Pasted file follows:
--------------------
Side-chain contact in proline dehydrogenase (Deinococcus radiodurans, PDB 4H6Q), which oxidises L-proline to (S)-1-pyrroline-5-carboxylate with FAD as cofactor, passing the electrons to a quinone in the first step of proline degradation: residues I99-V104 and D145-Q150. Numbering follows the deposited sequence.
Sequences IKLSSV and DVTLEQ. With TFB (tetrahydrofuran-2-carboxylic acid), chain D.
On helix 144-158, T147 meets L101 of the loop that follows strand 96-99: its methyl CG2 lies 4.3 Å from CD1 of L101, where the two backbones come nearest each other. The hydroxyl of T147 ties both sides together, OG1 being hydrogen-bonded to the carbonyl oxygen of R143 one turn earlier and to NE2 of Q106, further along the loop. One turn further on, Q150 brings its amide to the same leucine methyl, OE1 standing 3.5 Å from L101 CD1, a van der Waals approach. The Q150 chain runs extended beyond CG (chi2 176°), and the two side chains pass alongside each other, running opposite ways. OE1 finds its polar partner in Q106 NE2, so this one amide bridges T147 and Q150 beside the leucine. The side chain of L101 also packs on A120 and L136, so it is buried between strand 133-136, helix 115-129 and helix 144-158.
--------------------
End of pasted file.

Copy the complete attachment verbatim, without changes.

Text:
Side-chain contact in proline dehydrogenase (Deinococcus radiodurans, PDB 4H6Q), which oxidises L-proline to (S)-1-pyrroline-5-carboxylate with FAD as cofactor, passing the electrons to a quinone in the first step of proline degradation: residues I99-V104 and D145-Q150. Numbering follows the deposited sequence.
Sequences IKLSSV and DVTLEQ. With TFB (tetrahydrofuran-2-carboxylic acid), chain D.
On helix 144-158, T147 meets L101 of the loop that follows strand 96-99: its methyl CG2 lies 4.3 Å from CD1 of L101, where the two backbones come nearest each other. The hydroxyl of T147 ties both sides together, OG1 being hydrogen-bonded to the carbonyl oxygen of R143 one turn earlier and to NE2 of Q106, further along the loop. One turn further on, Q150 brings its amide to the same leucine methyl, OE1 standing 3.5 Å from L101 CD1, a van der Waals approach. The Q150 chain runs extended beyond CG (chi2 176°), and the two side chains pass alongside each other, running opposite ways. OE1 finds its polar partner in Q106 NE2, so this one amide bridges T147 and Q150 beside the leucine. The side chain of L101 also packs on A120 and L136, so it is buried between strand 133-136, helix 115-129 and helix 144-158.